Dessert-Like Foods on a Low-Carb, Renal Failure, Type-1 Diabetic Diet

I have stumbled upon a yummy recipe — which bares some resembles to a dessert — that isn’t high in carb, yet high in protein. It feels like I am being decadent when I eat it.

Before I share with you the recipe, let me share a little about my search for satisfying type-1 diabetic treats that are free of carbohydrates.

Dr. Bernstein’s book Diabetes Solution offers a small selection of very low-carb breakfast and dessert recipes for type-1 diabetic. Most of them I can’t have, however, because they contain high amounts of potassium or phosphates (usually in the chocolate/cocoa powder). Potassium and phosphates aren’t kosher for dialysis patients.

Other recipes contain soy flour or bran crackers, which I’m avoiding because I believe they stimulate the autoimmune reaction which causes type-1 diabetes..

I also don’t think artificial sweeteners like xylitol or, especially, aspartame are safe; so type-1 diabetic recipes containing these are also contraband.

Microscopic Chocolate

Carb-wise (and ignoring the potassium and phosphate restrictions) I might be able to handle 20 grams of a dark chocolate (and still keep my daily carb count under 30 grams). But that’s like two little squares! Why bother? It will hardly fill me up. Better to go cold turkey with chocolate and explore other ways to get that serotonin rise.

So what to do so that I get some joy from my food?

Counting Nuts & Chewing Gum

Well, first I do allow a small amount of nuts — even though I am not supposed to have them. I use to calculate my potassium and phosphate intake each day. This way I can see how many high-potassium-phosphate nuts I can fit in. It usually works out to about one tablespoon of nut butter or 11 almonds or macadamias. This helps sometimes with the dessert cravings.

I also chew gum which is another story which I will address in another post (finding a gum without xylitol, aspartame, mannitol or such things is hard).

The Missing Piece to Diabetic Dessert Jigsaw Puzzle

Anyway, I finally found a piece that fits into my dietary jigsaw puzzle. It has made me feel a little better about so much deprivation in the name of feeling better.

Are you ready to find out what my type-1 diabetic delight is? Or should I tell you how I discovered it? Yeah, I think I will tell you the story. In the end you’ll laugh at how simple it is.

Water for Breakfast

At first I was fasting through breakfast for a number of reasons:

  1. Gastroparesis was causing nausea in the morning (or maybe it was the anemia).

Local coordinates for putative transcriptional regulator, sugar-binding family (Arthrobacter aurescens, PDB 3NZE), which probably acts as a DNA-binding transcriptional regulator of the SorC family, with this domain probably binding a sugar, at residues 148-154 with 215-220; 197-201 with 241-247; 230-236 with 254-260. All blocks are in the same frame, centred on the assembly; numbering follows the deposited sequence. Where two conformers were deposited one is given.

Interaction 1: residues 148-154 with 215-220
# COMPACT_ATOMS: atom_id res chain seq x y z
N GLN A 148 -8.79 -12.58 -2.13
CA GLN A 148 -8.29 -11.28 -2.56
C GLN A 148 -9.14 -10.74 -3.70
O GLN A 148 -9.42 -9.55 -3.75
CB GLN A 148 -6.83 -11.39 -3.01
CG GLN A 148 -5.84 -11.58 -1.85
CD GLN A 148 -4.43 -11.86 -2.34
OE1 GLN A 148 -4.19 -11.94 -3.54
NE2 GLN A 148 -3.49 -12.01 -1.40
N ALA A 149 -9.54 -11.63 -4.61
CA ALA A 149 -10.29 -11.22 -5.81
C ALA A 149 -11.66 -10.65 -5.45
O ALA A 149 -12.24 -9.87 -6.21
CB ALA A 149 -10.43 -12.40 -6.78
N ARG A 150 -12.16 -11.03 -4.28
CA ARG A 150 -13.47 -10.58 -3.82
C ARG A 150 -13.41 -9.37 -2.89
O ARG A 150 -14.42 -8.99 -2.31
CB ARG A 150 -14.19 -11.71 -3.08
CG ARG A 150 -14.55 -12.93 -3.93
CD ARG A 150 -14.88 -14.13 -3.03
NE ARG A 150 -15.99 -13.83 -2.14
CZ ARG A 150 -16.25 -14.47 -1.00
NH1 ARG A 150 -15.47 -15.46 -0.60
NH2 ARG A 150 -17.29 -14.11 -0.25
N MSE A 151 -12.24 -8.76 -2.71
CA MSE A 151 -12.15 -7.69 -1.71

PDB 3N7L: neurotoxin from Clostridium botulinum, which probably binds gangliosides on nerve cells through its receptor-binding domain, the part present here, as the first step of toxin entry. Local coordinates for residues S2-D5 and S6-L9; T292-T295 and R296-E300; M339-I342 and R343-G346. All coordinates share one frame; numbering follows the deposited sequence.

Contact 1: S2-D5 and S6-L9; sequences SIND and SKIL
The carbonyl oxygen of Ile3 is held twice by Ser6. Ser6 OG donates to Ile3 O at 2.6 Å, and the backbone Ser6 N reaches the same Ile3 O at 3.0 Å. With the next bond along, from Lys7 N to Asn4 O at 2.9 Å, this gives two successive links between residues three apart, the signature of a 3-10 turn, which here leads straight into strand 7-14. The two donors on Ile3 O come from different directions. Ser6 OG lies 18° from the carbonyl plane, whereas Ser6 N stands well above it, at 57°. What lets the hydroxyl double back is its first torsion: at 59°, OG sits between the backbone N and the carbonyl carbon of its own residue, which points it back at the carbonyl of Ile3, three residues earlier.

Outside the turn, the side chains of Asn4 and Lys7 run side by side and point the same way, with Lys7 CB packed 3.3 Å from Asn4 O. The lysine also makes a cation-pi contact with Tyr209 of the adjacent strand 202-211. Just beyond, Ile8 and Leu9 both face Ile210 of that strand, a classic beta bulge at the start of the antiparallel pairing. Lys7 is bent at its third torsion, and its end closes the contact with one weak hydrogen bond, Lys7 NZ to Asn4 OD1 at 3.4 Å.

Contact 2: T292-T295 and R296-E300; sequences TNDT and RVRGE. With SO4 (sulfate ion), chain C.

2. Spiritual reasons.
  3. I wanted to give my hubby a break from making two different meals at each meal time.

Even though fasting throughout the morning works for many — it didn’t seem to be giving me enough fuel.

Blueberries & Cream (Bird-Size Serving)

After fasting a few days, I switched to 40 grams of frozen blueberries and 40 grams of cream for breakfast (which amounts to 6 grams of carbs). This wasn’t a bad breakfast. Quite tasty. Just not very filling.

The Egg White Idea

That’s when my husband offered another suggestion. Add more egg whites: He said that protein and fat will slow down the release of glucose, stabilize my blood sugars and fill me up a little more.

Great suggestion but I already eat eight egg whites at dinner. How could I stomach more eggs? Eggs aren’t my favourite to begin with (but I am growing fond of them).

Egg yolks contain phosphates, so they get tossed and I eat the whites — all eight of them. My husband had found a study (Using Egg Whites to Keep Protein Up and Control Phosphorus) on hemodialysis patients which showed that eating eight egg whites for one meal, each day, cuts down on serum phosphorus levels.  We decided to try one meal a day of egg whites, for 30 days, and see how my blood work is in May.

But now, we were looking at two meals of egg whites. I don’t like eggs that much…

So I tried to think of how to get four more egg whites down?

Angel Food Cake for Type-1 Diabetic Breakfast?

type-1 diabetic meringueI started taking four egg whites and whipping and baking them into a fluffy meringue that isn’t sweet. I dipped it in the frozen berries and cream. It’s tasty. Like having a light angel food cake without the sugar.

I was very grateful for this yummy treat at breakfast. I added lemon zest today which gave it a nice taste. I’m going to experiment with cinnamon. I may also try baking the berries right into the meringue.

No sugar added but it tastes decadent to me and I like the plain taste. I am a happy camper now.

My No-Carb, Type-1 Diabetic Meringue Recipe

  1. Preheat oven to 300 F.
  2. Separate four eggs yolks. It’s very important to make sure you get no yolk in the egg white mixture. You can save the yolks for mayonnaise or sauces.
  3. Add cinnamon, ginger, allspice or other ingredients, as desired.
  4. Beat the whites until they form very stiff peaks.
  5. Place parchment paper on baking dish.
  6. Slip egg whites out of the bowl and onto the parchment paper.
  7. Bake for 20 minutes or until done.

Goes great with heavy cream.




About the Author: John C. A. Manley researches and writes about alternative treatments for type-1 diabetes and its many complications. His wife, Nicole, of 15 years has had type-1 diabetes for four decades. Together they have lowered her HgbA1c below 5.5%, regained thyroid function, increased kidney function and reversed gastroparesis. Read more about their journey out of the T1D matrix or subscribe to their Diabetic Dharma blog..